At the beginning of the 20th century, a traveller from Nantes called Alice Milliat set off for Paris to promote sport for women, who had until then been confined to domestic and maternal activities.
Between the wars, under Alice Milliat’s impetus, women athletes wanted to join men in the Olympic Games but came up against the sexist ideas of their creator, Pierre de Coubertin. As a response, they organised their own Olympics: the Women’s Games. Four incredibly popular events, in 1922, 26, 30 and 34, which brought together female athletes from all over the world in front of tens of thousands of spectators… before being forgotten, distant memories erased by the war and reconstruction.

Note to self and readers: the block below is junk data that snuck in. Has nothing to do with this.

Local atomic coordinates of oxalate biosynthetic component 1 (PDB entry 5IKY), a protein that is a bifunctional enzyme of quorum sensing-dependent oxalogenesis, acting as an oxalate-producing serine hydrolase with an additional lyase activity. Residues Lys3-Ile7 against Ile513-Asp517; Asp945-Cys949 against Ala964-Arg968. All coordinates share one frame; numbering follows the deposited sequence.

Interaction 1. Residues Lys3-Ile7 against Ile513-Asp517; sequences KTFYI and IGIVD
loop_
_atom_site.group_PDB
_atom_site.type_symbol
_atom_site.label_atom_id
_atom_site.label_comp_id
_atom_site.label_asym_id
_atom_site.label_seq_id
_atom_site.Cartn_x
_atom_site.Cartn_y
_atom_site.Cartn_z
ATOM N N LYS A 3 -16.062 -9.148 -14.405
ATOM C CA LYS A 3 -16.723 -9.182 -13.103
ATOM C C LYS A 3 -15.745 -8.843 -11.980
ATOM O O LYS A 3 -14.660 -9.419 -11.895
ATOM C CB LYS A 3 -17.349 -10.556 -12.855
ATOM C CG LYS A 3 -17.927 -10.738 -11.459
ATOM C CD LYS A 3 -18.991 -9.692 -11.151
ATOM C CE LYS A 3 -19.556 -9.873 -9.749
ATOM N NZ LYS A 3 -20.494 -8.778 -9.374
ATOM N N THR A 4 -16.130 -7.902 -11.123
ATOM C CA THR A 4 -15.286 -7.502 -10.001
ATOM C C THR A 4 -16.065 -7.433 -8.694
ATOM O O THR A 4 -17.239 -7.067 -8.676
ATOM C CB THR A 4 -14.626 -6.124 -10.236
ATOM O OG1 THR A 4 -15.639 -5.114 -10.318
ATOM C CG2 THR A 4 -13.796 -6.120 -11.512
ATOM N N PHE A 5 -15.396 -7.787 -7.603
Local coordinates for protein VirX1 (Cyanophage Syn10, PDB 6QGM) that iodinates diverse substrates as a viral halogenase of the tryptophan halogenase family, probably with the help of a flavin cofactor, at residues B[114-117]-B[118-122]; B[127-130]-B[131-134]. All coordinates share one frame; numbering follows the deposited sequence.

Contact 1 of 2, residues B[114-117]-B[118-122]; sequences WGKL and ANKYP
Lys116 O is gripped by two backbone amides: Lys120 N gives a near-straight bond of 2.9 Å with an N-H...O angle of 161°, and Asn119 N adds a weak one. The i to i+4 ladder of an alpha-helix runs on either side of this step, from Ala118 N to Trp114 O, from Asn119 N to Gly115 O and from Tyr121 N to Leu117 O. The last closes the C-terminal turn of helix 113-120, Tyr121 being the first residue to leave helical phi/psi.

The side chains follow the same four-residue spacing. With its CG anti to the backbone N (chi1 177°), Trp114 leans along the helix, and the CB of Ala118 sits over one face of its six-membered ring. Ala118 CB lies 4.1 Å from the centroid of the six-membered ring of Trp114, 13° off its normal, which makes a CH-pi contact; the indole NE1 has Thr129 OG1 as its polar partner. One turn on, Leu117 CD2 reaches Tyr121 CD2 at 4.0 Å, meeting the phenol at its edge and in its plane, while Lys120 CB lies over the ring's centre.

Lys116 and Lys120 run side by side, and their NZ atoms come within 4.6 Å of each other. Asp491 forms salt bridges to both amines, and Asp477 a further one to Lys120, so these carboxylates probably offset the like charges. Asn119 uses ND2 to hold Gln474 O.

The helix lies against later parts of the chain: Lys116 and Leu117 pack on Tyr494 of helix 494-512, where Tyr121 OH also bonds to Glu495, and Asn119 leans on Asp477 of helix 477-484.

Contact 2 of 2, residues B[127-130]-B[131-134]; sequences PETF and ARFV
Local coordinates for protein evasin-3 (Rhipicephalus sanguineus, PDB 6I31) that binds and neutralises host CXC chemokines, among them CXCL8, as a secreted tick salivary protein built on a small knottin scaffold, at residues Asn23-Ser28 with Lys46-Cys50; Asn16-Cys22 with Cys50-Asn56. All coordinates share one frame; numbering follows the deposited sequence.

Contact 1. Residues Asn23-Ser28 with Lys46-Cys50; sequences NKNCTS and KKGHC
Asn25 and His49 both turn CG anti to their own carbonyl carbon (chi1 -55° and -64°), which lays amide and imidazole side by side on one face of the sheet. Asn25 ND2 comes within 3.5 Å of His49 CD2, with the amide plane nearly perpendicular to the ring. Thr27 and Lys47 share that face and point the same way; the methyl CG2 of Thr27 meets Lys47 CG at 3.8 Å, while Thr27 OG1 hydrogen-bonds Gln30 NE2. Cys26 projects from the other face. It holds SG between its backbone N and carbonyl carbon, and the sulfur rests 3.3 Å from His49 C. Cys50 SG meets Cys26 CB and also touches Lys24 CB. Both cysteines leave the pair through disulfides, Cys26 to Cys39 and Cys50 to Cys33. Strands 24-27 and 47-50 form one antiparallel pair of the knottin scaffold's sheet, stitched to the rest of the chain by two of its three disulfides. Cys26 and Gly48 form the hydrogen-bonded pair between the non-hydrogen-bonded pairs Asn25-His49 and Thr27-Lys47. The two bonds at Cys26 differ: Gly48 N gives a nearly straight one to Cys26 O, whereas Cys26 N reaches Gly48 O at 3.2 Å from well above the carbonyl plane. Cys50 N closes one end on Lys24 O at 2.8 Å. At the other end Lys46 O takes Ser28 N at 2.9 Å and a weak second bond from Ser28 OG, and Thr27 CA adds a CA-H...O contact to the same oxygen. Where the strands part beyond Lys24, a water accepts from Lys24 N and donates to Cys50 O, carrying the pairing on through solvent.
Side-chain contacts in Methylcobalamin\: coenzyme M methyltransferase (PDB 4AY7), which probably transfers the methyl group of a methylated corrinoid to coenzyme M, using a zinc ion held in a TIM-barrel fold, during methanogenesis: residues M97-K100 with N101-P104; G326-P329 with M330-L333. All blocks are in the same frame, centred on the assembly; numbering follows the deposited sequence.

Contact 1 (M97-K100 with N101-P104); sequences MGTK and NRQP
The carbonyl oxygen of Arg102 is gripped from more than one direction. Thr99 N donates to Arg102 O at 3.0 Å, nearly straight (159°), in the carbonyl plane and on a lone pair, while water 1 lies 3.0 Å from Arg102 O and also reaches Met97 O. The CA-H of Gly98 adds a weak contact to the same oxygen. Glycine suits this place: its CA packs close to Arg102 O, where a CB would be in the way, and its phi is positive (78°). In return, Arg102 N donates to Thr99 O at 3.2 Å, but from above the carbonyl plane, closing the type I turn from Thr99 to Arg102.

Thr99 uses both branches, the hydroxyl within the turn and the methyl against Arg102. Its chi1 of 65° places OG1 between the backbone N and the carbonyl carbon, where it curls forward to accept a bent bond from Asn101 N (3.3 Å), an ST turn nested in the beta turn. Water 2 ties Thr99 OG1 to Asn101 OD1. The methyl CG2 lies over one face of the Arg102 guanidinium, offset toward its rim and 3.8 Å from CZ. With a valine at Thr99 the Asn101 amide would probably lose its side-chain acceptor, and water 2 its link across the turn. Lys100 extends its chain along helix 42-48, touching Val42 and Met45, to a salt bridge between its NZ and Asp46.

Today, women are performing sporting and competitive feats. They have won back step by step the rights that Alice Milliat fought for, and they are making the history of the Olympic Games go forward. Every time they win a race, a match or a fight, it is partly thanks to Alice Milliat.